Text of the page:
Blue Hawaii opened nationally on November 22, 1961. (On that same date two years later, President Kennedy would be assassinated.) It reached #2 on Variety’s weekly list of top-grossing movies ranking #18 for 1961 with a gross of $2 million. Blue Hawaii also ranked in 1962 at #14. It’s total gross through 1962 was $4.7 million. It was fourth in Golden Laurels for Top Musical in 1962 and Hal Kanter was nominated for a WGA Award (Screen) for Best Written American Musical in 1962. In 1974, Blue Hawaii was rereleased together with GI Blues, furthering rumors that it was sort of a sequel. In 2001, Blue Hawaii was used by the City of Honolulu to open every weekend movie festival show on a big screen on Waikiki Beach.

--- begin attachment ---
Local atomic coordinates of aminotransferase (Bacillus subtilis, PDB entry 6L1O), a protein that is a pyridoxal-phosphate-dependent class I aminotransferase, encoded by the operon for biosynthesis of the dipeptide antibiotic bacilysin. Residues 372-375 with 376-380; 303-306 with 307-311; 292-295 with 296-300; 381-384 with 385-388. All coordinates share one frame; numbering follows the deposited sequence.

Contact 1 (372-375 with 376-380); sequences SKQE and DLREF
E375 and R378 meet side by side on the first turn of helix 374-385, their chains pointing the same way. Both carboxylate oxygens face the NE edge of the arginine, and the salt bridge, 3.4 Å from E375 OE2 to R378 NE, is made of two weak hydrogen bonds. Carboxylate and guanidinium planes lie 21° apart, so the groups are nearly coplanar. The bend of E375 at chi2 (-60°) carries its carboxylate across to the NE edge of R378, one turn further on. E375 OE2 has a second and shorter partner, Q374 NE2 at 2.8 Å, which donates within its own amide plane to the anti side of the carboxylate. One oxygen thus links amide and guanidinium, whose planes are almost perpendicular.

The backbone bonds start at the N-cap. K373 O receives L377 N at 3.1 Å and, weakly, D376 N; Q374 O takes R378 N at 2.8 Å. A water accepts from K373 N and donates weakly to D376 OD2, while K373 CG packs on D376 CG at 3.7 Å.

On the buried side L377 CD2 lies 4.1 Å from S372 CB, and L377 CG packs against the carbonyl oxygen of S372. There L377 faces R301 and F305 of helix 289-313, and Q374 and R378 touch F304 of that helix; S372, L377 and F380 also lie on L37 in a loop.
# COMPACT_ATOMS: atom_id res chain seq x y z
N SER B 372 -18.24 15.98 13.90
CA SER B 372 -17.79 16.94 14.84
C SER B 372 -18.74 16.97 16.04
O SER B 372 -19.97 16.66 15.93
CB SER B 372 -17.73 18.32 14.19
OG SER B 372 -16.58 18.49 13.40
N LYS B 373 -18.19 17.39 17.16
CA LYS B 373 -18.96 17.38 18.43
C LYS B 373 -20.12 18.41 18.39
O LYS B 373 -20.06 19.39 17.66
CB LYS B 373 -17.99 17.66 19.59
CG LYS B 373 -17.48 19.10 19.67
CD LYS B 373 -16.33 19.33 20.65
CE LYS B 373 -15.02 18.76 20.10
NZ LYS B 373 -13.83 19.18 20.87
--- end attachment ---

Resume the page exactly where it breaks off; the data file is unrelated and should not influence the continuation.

Did Blue Hawaii start the beach movie craze of the 1960s? Joan Blackman says yes and no other beach movies come close to Blue Hawaii. But the first beach movie was actually two years before Blue Hawaii. It was Gidget in 1959 spawning two sequels, the first was in 1961 titled Gidget Goes Hawaiian (coincidence?). In 1963, Beach Party was released starring Annette Funicello and Frankie Avalon. They would star in many more. Whether Blue Hawaii started the beach movie craze or just paved the way for them, it definitely set the formula of musical comedies for the rest of Elvis’ movies. The success of Blue Hawaii sealed Elvis’ fate as far as his movie career. Since his two previous dramatic movies Flaming Star and Wild in the Country (which neither had soundtracks) were not financially successful, the Colonel used the great financial success of Blue Hawaii (movie and soundtrack album) and the success of GI Blues (move and soundtrack album) to convince Elvis his fans preferred him in musical comedies, which sadly they did. Elvis had just signed a five year contract with Hal Wallis just before filming Blue Hawaii, so he was stuck doing whatever they wanted. Elvis was already committed to his next two movies Follow That Dream and Kid Galahad (these two also had no soundtracks), so there was nothing they could do about those but after that it was travelogue after travelogue.